Background Investigations

Listing Employment Terminations on Investigative Forms

So you got the job and are filling out the required investigative paperwork which may include an SF-85P for public trust positions or an SF-86 for national security positions. Additionally, there is an OF-306 (Declaration for Federal Employment) that has to be submitted. You get to the section on the forms that asks “During the last 5 years have you been fired from a job for any reason, did you quit after being told you would be fired, or did you leave a job by mutual agreement due to specific problems”? You think back to that job last year where you walked out the door after an argument with the supervisor and never returned to work there. You tell yourself, I quit that job on my own volition, therefore I do not have to list this.

“I wasn’t fired, I just stopped showing up…”

Here is the problem with this scenario: The danger you are putting yourself into by not disclosing the circumstances (even if you did quit) of leaving this employment is that the employer is well within their rights to record that as a termination for failure to follow orders, disrespectful conduct, or even absenteeism if you were scheduled to work after leaving and did not show up. Some employers require two weeks notice and if you don’t give it could be construed as a termination.

Flash forward to a completed background investigation that is flagged for material falsification or lack of candor because you failed to list the circumstances of the termination and the employer provided information that indicated you were fired. Not only will this delay the adjudication of the investigation, but it could result in the job offer being rescinded or a statement of reasons and/or denial being issued.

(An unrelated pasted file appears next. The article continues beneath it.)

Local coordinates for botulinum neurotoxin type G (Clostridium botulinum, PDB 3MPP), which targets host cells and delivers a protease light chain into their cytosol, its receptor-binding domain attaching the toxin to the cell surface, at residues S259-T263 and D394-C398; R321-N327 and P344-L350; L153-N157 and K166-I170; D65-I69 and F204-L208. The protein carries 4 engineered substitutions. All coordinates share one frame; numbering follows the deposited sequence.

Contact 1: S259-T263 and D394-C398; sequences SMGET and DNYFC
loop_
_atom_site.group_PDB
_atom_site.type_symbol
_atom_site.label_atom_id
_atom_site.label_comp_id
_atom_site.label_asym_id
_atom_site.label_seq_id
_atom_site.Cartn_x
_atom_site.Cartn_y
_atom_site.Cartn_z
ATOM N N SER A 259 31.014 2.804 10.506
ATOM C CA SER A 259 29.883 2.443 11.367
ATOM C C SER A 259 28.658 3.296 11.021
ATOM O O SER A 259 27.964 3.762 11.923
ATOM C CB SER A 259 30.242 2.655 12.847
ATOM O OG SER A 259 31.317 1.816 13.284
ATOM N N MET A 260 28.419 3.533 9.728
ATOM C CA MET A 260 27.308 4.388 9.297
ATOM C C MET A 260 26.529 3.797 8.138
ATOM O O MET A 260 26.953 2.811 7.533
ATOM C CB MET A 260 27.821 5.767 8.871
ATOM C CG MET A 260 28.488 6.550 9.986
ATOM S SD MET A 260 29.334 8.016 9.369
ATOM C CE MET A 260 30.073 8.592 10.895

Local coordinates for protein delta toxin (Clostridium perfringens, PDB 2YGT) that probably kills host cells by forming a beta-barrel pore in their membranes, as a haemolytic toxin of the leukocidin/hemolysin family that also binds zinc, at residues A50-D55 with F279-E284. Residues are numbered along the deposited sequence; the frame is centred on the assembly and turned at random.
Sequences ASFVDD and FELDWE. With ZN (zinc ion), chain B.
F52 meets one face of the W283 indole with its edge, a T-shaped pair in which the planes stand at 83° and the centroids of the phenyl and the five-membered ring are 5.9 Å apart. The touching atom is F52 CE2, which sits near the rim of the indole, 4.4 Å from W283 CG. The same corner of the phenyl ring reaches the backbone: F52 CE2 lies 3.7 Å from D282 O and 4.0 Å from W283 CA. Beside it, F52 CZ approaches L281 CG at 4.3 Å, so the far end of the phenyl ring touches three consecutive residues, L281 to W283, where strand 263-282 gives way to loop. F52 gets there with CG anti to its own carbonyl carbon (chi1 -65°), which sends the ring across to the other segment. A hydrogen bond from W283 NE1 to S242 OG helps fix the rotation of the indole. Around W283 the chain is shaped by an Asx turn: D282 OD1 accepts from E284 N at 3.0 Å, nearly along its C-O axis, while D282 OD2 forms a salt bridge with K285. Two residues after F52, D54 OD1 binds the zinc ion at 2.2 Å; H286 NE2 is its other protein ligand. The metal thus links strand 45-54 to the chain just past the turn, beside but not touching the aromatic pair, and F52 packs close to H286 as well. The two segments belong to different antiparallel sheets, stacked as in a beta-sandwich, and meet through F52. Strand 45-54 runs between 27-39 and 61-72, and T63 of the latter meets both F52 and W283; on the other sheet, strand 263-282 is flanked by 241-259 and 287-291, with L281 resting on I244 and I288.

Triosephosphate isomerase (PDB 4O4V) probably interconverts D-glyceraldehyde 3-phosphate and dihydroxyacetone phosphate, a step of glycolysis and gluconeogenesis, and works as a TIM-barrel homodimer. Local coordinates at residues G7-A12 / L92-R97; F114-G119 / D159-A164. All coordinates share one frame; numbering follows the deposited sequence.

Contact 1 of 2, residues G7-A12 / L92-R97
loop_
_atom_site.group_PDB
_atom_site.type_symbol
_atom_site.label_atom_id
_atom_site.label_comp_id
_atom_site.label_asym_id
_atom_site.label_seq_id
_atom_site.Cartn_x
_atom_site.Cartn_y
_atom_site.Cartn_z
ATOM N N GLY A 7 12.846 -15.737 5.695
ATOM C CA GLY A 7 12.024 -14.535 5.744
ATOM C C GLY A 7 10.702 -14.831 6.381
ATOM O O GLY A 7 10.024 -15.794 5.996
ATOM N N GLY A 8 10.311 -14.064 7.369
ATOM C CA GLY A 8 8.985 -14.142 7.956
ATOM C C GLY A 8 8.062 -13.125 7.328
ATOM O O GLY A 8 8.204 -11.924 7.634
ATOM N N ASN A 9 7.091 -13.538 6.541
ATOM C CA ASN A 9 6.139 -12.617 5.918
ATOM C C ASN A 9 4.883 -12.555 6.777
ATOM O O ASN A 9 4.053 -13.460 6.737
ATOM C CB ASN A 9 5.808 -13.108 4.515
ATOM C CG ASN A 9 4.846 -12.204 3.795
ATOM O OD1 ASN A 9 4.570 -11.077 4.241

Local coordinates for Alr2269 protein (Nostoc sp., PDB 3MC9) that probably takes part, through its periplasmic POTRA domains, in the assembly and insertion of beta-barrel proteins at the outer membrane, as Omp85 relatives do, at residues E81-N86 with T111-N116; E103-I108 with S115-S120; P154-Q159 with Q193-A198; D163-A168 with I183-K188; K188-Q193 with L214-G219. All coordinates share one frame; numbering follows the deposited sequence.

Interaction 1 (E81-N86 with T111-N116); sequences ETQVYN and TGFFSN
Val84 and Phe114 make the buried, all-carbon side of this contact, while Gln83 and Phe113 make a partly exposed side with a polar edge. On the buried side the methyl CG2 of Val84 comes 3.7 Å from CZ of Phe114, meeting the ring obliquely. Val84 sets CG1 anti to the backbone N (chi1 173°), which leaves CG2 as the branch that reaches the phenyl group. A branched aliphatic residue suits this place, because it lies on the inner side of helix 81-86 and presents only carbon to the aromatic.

I always provide this advice when asked about providing information on the forms: when in doubt, disclose the information to prevent any appearance of dishonesty or lack of candor. More often than not, the reasons for a termination will not result in an adverse decision unless there is a pattern, but it will be hard to overcome the deliberate omission of required information.

Comment Archive

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    Where it is asking in the last 5 years, let’s say I was separated by management as in let go in April 2010 but I am now being asked this question as a new hire August 2015 for a federal job that requires a security clearance, As this would have been 5 years and 4 months ago regarding the termination, I am curious if I would be required to put this down or how years are being determined. I have no issue putting it down if it’s required as I have maintained a good relation with the employer to this day, I also had another situation where I was part of a layoff with my old company however as a result, we were immediately offered employment (same job/building/access different employer for paychecks) through another company as part of a job offer, I’m somewhat confused how to list this. My intent is to fully cooperate and be truthful and I would rather add more information and be on the safe side.

  2. Avatar

    Five years means exactly that- 365 days x 5. You do not need to list a layoff as being terminate since it was not due to anything you did or did not do.

  3. Avatar

    When I completed an initial temporary employment application for a federal employer I did not disclose an employer that terminated me due to how I was treated knowing they would express negative statements against me. So I omitted that employer and listed the rest of them in 5 yr period. Nothing came up but a year later, they want me to complete a NACI SF85. I want to know should I add this employer with an explanation or should I omit it again?